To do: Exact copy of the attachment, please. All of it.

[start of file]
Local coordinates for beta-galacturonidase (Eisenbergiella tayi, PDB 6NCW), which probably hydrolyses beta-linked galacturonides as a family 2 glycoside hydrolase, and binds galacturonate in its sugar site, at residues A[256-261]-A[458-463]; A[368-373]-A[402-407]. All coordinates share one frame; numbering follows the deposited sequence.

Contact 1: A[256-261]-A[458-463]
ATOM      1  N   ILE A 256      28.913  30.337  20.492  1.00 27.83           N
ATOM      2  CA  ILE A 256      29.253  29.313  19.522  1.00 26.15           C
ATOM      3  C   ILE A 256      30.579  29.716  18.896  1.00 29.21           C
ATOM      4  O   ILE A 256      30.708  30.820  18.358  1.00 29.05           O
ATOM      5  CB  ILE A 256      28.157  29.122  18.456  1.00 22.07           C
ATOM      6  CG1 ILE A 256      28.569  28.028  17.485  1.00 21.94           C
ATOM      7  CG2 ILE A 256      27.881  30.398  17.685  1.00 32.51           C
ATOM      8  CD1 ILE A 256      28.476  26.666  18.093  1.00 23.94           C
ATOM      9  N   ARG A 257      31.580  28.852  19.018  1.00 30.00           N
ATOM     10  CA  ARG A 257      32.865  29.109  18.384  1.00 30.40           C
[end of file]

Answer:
Local coordinates for beta-galacturonidase (Eisenbergiella tayi, PDB 6NCW), which probably hydrolyses beta-linked galacturonides as a family 2 glycoside hydrolase, and binds galacturonate in its sugar site, at residues A[256-261]-A[458-463]; A[368-373]-A[402-407]. All coordinates share one frame; numbering follows the deposited sequence.

Contact 1: A[256-261]-A[458-463]
ATOM      1  N   ILE A 256      28.913  30.337  20.492  1.00 27.83           N
ATOM      2  CA  ILE A 256      29.253  29.313  19.522  1.00 26.15           C
ATOM      3  C   ILE A 256      30.579  29.716  18.896  1.00 29.21           C
ATOM      4  O   ILE A 256      30.708  30.820  18.358  1.00 29.05           O
ATOM      5  CB  ILE A 256      28.157  29.122  18.456  1.00 22.07           C
ATOM      6  CG1 ILE A 256      28.569  28.028  17.485  1.00 21.94           C
ATOM      7  CG2 ILE A 256      27.881  30.398  17.685  1.00 32.51           C
ATOM      8  CD1 ILE A 256      28.476  26.666  18.093  1.00 23.94           C
ATOM      9  N   ARG A 257      31.580  28.852  19.018  1.00 30.00           N
ATOM     10  CA  ARG A 257      32.865  29.109  18.384  1.00 30.40           C